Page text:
Due to the coronavirus (COVID-19) pandemic, this project is on hold for 2020.
Project goal: Study hikers’ travel patterns and wilderness values to inform management strategies for popular long-distance trails in the park.
Why this work matters: Two famous long-distance trails pass through the park: the Pacific Crest National Scenic Trail (PCT) and the John Muir Trail (JMT). Both trails travel south from Tuolumne Meadows; the eastern portion of the JMT merges with the PCT through Lyell Canyon and over Donohue Pass.
Every year, thousands of people hike on that overlapping high country section of the PCT/JMT. Many start their journeys outside Yosemite, using permits issued by the U.S. Forest Service, which oversees adjacent public lands. For PCT/JMT hikers starting within Yosemite, the park uses a quota system that has been in place since the 1970s. While the trailhead quotas have shifted over the years, Yosemite’s resource managers recognize the need to gather more in-depth information and implement data-driven strategies to protect wilderness ecosystems and ensure high-quality hiking experiences along the popular PCT/JMT route. First, they need to address key questions: How many people are using the trail? Where do they start and end their journeys? What are their expectations for their time in the wilderness?
Through this project, researchers are finding the answers, by designing surveys to distribute to PCT/JMT hikers, gathering statistics on permits and trailhead quotas, and developing a model to examine travel patterns across park boundaries. Results will inform ideas for improving the ability of the National Park Service and other agencies to manage the trails, protect surrounding wilderness, and help people experience positive journeys, such as through updated permit systems and new trip-planning tools.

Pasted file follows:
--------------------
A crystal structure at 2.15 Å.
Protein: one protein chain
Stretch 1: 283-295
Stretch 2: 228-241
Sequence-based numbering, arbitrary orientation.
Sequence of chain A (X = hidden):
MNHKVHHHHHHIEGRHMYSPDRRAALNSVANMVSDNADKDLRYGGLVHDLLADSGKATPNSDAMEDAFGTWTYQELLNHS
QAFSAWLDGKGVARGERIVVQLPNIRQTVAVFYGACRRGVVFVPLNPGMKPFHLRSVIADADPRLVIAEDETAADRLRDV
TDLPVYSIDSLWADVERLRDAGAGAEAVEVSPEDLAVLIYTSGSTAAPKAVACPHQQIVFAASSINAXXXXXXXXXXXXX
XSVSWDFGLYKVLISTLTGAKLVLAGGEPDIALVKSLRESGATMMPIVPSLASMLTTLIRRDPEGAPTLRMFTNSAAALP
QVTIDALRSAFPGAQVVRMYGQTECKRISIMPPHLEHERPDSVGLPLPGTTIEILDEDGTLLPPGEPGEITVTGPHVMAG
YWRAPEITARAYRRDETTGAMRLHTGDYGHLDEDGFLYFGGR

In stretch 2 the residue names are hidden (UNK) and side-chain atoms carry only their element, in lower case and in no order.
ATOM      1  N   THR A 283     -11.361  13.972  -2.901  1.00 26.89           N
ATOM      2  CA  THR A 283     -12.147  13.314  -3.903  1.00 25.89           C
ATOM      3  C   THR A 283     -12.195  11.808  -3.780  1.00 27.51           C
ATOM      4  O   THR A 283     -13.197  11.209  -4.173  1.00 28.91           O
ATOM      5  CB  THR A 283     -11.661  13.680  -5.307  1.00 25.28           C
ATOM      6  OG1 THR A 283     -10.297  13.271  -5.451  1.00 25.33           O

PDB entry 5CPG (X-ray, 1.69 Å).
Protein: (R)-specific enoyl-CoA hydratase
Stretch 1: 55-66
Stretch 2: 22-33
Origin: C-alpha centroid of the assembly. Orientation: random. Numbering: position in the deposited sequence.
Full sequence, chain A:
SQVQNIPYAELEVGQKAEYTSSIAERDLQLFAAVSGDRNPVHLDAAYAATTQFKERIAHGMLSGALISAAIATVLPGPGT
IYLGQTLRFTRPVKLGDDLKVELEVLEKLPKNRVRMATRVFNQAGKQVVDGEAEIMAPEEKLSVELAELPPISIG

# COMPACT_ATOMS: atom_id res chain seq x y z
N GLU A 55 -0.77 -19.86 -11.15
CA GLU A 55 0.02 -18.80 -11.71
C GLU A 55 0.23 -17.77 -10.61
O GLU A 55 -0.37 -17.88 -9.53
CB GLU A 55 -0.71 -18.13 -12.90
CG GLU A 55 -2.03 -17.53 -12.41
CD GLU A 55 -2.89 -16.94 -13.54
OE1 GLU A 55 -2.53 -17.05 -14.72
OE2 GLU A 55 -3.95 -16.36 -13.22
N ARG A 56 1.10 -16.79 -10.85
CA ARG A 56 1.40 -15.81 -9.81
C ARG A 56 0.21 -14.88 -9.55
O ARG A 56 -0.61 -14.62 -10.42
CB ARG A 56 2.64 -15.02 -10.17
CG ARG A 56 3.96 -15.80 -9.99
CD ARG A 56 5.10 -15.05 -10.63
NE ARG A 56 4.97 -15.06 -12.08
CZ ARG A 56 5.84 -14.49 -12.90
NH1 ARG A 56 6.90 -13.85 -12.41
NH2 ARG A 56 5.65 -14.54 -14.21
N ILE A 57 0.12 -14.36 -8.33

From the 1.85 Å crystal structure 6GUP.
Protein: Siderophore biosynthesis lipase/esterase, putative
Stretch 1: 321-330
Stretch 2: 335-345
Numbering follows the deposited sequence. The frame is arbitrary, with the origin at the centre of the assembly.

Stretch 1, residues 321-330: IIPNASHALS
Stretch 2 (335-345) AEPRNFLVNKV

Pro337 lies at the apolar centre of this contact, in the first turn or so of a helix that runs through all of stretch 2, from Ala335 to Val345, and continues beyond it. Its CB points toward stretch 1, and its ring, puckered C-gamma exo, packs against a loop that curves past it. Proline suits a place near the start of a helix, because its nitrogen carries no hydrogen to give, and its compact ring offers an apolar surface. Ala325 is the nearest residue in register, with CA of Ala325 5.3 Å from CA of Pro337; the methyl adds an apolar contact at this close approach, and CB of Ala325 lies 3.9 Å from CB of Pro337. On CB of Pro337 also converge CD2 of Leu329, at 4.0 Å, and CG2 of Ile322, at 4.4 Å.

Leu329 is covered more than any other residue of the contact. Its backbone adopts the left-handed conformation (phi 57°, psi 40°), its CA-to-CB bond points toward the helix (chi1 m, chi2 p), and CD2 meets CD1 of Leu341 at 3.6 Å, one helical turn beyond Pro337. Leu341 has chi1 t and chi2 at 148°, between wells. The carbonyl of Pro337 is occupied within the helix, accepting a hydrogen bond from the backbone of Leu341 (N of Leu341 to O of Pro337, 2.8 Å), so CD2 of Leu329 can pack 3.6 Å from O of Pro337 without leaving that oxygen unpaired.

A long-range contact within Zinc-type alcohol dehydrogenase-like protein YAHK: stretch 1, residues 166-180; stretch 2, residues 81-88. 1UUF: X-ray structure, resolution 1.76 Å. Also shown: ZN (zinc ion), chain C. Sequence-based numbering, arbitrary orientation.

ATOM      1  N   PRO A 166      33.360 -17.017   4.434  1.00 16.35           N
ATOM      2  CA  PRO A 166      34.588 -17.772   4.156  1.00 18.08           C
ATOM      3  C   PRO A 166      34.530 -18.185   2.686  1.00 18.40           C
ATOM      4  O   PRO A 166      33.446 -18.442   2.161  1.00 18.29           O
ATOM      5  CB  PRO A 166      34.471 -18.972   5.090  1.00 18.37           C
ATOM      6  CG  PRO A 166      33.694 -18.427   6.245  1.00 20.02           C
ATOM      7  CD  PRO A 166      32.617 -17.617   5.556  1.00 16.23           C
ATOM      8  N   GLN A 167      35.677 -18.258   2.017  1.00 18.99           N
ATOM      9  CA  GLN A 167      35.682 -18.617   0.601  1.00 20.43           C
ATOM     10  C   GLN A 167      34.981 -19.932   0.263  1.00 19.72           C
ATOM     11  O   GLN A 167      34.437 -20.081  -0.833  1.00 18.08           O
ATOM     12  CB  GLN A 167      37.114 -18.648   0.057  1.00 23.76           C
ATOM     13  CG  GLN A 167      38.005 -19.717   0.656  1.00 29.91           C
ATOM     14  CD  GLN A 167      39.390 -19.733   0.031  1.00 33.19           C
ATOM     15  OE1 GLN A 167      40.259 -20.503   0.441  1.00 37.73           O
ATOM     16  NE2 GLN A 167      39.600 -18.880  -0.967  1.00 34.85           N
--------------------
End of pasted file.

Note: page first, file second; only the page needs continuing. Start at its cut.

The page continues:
How your support helps: Building on a 2019 donor-supported grant, your gifts will allow researchers to implement on-the-ground surveys and behind-the-scenes analysis to better understand the current PCT/JMT hiking situation, including how many people are accessing the Yosemite section of the trail, what their experiences are like, and what they value in a backcountry setting. Ultimately, this research will help park managers protect both wild ecosystems and positive recreational opportunities.
Partnering with Yosemite National Park; Pennsylvania State University; and University of California, Merced.